• Feeling emotionally detached from others
  • Inability to experience joy, happiness, or other positive emotions

Changes in Arousal and Reactivity

  • Spontaneous bursts of anger without warning
  • Engaging in self-destructive behaviors
  • Hyper-vigilance towards surroundings
  • Heightened startle responses
  • Difficulty concentrating

Effective Approaches for Veterans with Co-Occurring PTSD and SUD

Effectively addressing PTSD and substance abuse in veterans entails comprehensive strategies that tackle both conditions in unison. Several effective approaches are employed to treat these conditions:

  • Therapies: Talk therapy, including cognitive processing therapy (CPT) and prolonged exposure (PE), plays a pivotal role in treating co-occurring PTSD and SUD in veterans. These cognitive behavioral therapies (CBT) offer significant benefits.
  • Medications: Medications can assist veterans in managing symptoms of both PTSD and addiction. Antidepressants are frequently prescribed to alleviate PTSD symptoms. Medications can also aid in managing withdrawal symptoms and cravings for drugs and alcohol.
  • Group Therapy: Group therapy is a fundamental component of treatment programs for veterans with PTSD. Some treatment centers offer groups tailored specifically for trauma survivors, including groups exclusively for veterans.
  • Inpatient Rehabilitation: In specific cases, veterans may benefit from embarking on their recovery journey with inpatient rehabilitation. These programs allow veterans to reside within a treatment facility, providing a controlled environment and separating them from triggers during treatment.

Extending Support to Veterans with Co-Occurring PTSD and SUD

If you know a veteran grappling with both PTSD and addiction, your support can be transformative. Here’s how you can make a meaningful impact:

  • Educate Yourself: Familiarize yourself with their symptoms and triggers. This knowledge empowers you to offer additional support during episodes of heightened symptoms and aids in identifying distressing situations so you can help the veteran evade triggers.
  • Exercise Patience: Recognize that living with PTSD can result in shifts in behavior and mood. Practice patience and empathy, understanding that these shifts stem from their mental health condition and not from any actions on your part.
  • Encourage Seeking Treatment: Veterans with co-occurring PTSD and SUD achieve optimal outcomes when they engage in treatment. Encourage them to seek professional help and provide support in scheduling and attending appointments.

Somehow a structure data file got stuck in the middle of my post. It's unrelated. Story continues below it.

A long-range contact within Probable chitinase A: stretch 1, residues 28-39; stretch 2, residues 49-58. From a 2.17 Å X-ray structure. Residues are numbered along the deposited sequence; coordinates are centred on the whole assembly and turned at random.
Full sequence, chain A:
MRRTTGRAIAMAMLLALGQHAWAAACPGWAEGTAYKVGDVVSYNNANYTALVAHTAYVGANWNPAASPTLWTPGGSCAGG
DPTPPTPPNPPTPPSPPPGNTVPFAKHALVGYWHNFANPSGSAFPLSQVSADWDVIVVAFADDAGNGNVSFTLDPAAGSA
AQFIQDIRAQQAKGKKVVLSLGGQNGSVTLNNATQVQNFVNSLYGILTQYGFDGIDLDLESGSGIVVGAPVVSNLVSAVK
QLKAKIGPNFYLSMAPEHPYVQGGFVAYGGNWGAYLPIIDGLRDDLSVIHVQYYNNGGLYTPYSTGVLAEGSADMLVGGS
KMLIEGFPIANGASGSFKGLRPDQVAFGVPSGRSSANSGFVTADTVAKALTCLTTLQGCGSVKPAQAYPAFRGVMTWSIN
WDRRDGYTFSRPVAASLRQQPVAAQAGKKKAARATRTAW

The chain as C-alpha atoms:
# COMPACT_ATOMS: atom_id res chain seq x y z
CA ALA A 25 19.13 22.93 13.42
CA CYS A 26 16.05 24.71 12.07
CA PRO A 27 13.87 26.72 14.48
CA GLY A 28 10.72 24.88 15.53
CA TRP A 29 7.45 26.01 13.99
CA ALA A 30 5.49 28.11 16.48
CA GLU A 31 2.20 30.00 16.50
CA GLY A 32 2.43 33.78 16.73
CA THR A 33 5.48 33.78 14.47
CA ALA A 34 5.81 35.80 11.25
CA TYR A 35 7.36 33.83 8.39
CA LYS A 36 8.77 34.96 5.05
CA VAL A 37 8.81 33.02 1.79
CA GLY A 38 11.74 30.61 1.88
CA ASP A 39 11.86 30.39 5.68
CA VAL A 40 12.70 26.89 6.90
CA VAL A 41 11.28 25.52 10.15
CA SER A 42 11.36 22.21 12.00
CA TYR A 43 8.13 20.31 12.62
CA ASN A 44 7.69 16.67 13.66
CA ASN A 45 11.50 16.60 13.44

Additional Resources for Veterans

For veterans seeking additional resources on PTSD, explore the following options:

  • VA Benefits Hotline: Reach out to the toll-free number 855-586-2889, available Monday to Friday from 8:00 a.m. to 9:00 p.m. ET.
  • The VA Mental Health Page: Access the mental health page on the VA’s website to learn about VA programs and treatment choices.
  • National Center for PTSD: Gain access to research publications and information about PTSD treatment through the National Center for PTSD’s website.
  • Explore expert information about mental health treatment after deployment on the website. This resource provides guidance on recognizing the need for assistance.


Mann, Sukhmanjeet & Marwaha, Raman. “Posttraumatic Stress Disorder.” National Library of Medicine, January 30, 2023. Accessed September 6, 2023.

McCauley, Jenna; Killeen, Therese; Gros, Daniel; Brady, Kathleen; & Back, Sudie. “Posttraumatic Stress Disorder and Co-Occurring Substance Use Disorders: Advances in Assessment and Treatment.” Clinical Psychology (New York), 2012. Accessed September 6, 2023.

U.S. Department of Veterans Affairs. “PTSD and Substance Abuse in Veterans.” Accessed September 6, 2023.

Straus, Elizabeth; Norman, Sonya; Haller, Moira; Southwick, Steven; Hamblen, Jessica; & Peitrzak, Robert. “Differences in protective factors among U.S. Veterans with posttraumatic stress disorder, alcohol use disorder, and their comorbidity: Results from the National Health and Resilience in Veterans Study.” Drug and Alcohol Dependence, January 2019. Accessed September 6, 2023. 

Livingston, Nicholas, et al. “Longitudinal assessment of PTSD and illicit drug use among male and female OEF-OIF veterans.” Addictive Behaviors, July 2021. Accessed September 6, 2023.

Dembek, Zygmunt & Chekol, Tesema. “The Opioid Epidemic: Challenge to Military Medicine and National Security.” Military Medicine, 2020. Accessed September 6, 2023.

National Center for PTSD. “Effective Treatments for PTSD: Consider Cognitive Behavioral Therapy (CBT) as First Line Treatment.” January 2015. Accessed September 6, 2023.